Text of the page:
Bill Long 11/14/04
Listening to Law and History
Though my theological reading of precarious exposed some fault lines in the term, the historical and legal meaning is pretty clear, even if there are nuances to it and if it is difficult to show in precisely which way the term precarious made the journey from the Roman to the common law.
The Legal Nuances of Precarious
The most popular way precarious was used in law was to describe an interest in land. A person who had a precarious tenure was one whose tenure, or holding, in the land was at the pleasure of another. "His holding was, in the language of the Roman lawyers, 'precarious,' that is, upon his request to the owner, and with that owner's leave." Simple enough.
Two other legal significations of the term also can be found. First, in a usage the OED calls "obsolete," it might be used to describe a kind of contract in medieval French civil and canon law. "Paolo [the Roman jurist Paulus] saith, that the Contract called the Precary brought great Riches to the Churches...[It] consisted in a Donation that particular persons made of their Goods to the Churches. They afterwards obtained of the same Churches, by Letters which they called precarious or precatorious Letters, the same Estates again, to enjoy them by a kind of Emphyteotick Security, i.e., to improve them."
Oops. I think I need a little detour here to explain a few things from that definition. The emphasis here is on a legal transaction, where donors were permitted use and enjoyment of lands formerly owned. They were to enjoy them by a kind of "Emphyteotick Security." This is not the place to go into a complete history of emphyteusis or its related spellings, of which emphyteotick is one. Suffice it to say that it is derived from the Greek word meaning "to implant" or "an implantation," and it is one of a family legal terms used to describe a kind of tenure or interest in land less than ownership or a life estate.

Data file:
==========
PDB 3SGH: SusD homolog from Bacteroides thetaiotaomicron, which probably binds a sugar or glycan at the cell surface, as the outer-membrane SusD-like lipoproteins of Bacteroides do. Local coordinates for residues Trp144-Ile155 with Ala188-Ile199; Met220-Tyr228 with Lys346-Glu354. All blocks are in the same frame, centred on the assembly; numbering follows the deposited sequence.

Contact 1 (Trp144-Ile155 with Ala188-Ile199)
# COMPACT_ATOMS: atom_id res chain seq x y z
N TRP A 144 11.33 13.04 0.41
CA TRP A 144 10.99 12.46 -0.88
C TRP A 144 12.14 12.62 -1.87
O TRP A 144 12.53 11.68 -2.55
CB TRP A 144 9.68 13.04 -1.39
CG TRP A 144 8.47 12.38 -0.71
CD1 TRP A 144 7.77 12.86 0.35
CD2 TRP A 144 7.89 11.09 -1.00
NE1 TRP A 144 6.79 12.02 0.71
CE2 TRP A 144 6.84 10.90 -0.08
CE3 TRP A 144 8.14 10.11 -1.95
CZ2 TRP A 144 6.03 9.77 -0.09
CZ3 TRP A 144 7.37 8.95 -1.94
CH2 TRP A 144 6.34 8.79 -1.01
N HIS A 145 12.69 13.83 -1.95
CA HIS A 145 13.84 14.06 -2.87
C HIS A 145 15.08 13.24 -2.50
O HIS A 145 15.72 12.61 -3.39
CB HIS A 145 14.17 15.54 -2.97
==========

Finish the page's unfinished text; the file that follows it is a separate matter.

The four terms that come to mind to describe these interests are usufructus, usus, servitude and emphyteusis. Usufructus is an interest allowing both use and fruit of use (such as cultivating fruit trees or harvesting crops); usus is mere "use" of a property (such as having a room to stay); a servitude is a privilege of use without tangible benefit (such as a the privilege of using a right of way or an easement) and emphyteusis is, as it were, usufructus as applied to real property, with the added expectation or privilege to improve. That is, an emphyteutic lease would not only permit a person to lodge in a place but would allow, or expect, him to make improvements to it.
The third legal usage is in relation to feudal law. In his 1670 law dictionary, Blount defines Precariae as "Days Works, which the Tenants of some Mannors are bound to give the Lord in Harvest..corruptly called Bind days, for Biden days." An 1883 author calles them "boon-days, sometimes called bene works." These are "special or extra services which the lord has a right to require." Why these days are called a precariae is not altogether certain unless by not doing the work one could get thrown off the land--i.e., one's tenure would be precarious. Though the word is supposed to be obsolete, I think that there are lots of "bind days" one must observe in life in order not to be thrown out of people's good graces. When seeing a husband raking the leaves or cleaning out his gutters, I smile inwardly, thinking that he is fulfilling his precariae.